> Skarmander wrote:


> The real virtue of the bool type is that it conveys more information
> compared to an int used as a boolean type. You never need comments as
> "non-zero if... and zero if...". You still need to know though that it
> is really just an int and that zero is interpreted as `false' and
> non-zero as `true'.


To describe something that contains less information as conveying more
is at best silly. Nor do you need such comments any more or any less
with a bool type. Tell me why (I) is any more or less in need of such
comments than (II).

(I)
{
bool equalp();
/* ... */
if (equalp()) { /* ... */ }
/* ... */
if (!equalp()) { /* ... */ }

}


(II)
{
int equalp();
/* ... */
if (equalp()) { /* ... */ }
/* ... */
if (!equalp()) { /* ... */ }

}
 
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Anonymous 7843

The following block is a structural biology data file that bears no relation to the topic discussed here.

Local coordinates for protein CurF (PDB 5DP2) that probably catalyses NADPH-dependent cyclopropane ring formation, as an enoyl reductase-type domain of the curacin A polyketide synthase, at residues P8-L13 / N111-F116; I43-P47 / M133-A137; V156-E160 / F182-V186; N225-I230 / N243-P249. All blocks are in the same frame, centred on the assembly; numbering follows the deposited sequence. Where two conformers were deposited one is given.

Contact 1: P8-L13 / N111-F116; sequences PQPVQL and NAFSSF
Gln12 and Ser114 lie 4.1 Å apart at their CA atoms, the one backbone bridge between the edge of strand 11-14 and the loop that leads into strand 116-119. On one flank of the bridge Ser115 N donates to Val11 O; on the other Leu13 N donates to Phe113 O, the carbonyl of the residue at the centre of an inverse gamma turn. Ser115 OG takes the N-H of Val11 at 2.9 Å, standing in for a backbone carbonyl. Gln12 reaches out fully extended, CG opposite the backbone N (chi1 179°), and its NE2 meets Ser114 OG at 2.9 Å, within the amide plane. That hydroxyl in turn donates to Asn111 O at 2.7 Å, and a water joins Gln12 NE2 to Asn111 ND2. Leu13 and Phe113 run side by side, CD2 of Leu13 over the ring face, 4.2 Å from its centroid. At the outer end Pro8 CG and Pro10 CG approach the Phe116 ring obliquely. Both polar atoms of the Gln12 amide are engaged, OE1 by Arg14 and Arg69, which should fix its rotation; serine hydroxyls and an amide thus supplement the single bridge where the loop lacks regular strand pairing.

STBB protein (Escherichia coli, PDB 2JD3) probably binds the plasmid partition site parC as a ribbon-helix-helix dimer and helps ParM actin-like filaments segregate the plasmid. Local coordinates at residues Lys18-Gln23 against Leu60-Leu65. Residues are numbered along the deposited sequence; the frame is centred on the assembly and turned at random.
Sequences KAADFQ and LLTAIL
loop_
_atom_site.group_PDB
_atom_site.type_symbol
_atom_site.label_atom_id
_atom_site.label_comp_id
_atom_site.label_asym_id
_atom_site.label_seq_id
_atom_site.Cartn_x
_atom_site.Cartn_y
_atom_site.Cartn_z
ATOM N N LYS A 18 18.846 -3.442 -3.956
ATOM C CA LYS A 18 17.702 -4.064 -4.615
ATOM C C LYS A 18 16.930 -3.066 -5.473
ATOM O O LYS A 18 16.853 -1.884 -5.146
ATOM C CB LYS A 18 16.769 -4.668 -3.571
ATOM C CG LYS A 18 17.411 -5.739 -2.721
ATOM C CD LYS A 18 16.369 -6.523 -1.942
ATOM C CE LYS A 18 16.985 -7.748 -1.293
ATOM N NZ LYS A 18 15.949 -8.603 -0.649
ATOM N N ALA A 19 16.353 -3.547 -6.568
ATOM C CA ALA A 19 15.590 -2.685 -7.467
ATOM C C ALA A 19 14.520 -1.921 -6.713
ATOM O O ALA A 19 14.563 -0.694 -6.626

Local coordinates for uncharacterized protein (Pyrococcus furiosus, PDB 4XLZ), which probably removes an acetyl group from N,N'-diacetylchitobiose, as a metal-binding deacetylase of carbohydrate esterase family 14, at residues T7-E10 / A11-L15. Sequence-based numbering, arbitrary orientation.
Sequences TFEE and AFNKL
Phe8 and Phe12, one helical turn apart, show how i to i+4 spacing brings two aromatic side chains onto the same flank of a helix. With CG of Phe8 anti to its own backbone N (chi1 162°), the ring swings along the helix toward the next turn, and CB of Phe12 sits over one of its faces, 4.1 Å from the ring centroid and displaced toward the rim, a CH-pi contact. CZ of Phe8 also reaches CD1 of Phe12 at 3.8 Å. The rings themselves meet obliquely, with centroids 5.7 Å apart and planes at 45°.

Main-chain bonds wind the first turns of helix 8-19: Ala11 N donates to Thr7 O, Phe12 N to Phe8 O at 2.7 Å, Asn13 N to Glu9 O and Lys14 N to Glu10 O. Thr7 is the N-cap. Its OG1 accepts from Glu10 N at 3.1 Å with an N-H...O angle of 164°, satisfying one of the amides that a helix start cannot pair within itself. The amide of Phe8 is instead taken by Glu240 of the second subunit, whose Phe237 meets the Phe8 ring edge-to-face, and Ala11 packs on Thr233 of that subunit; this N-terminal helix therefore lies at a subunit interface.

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      10-05-2005
In article <4343ddf7$0$11067$(E-Mail Removed)4all.nl>,
Skarmander <(E-Mail Removed)> wrote:
>
> Rather than just adding "bool", "true" and "false" to the language
> (which would break many programs even if they use the "right"
> definitions), we've got a new type called _Bool, and if you want to have
> it named "bool", you #include <stdbool.h>. Which you'll always do,
> unless of course you have to be compatible with an existing unit that
> defines "bool".


It feels odd to say this, but I think I would have preferred
that bool, true, and false be always defined in C99, and modules
that use definitions incompatible with this could #include <nostdbool.h>
(or maybe a #define or #pragma) to escape from this.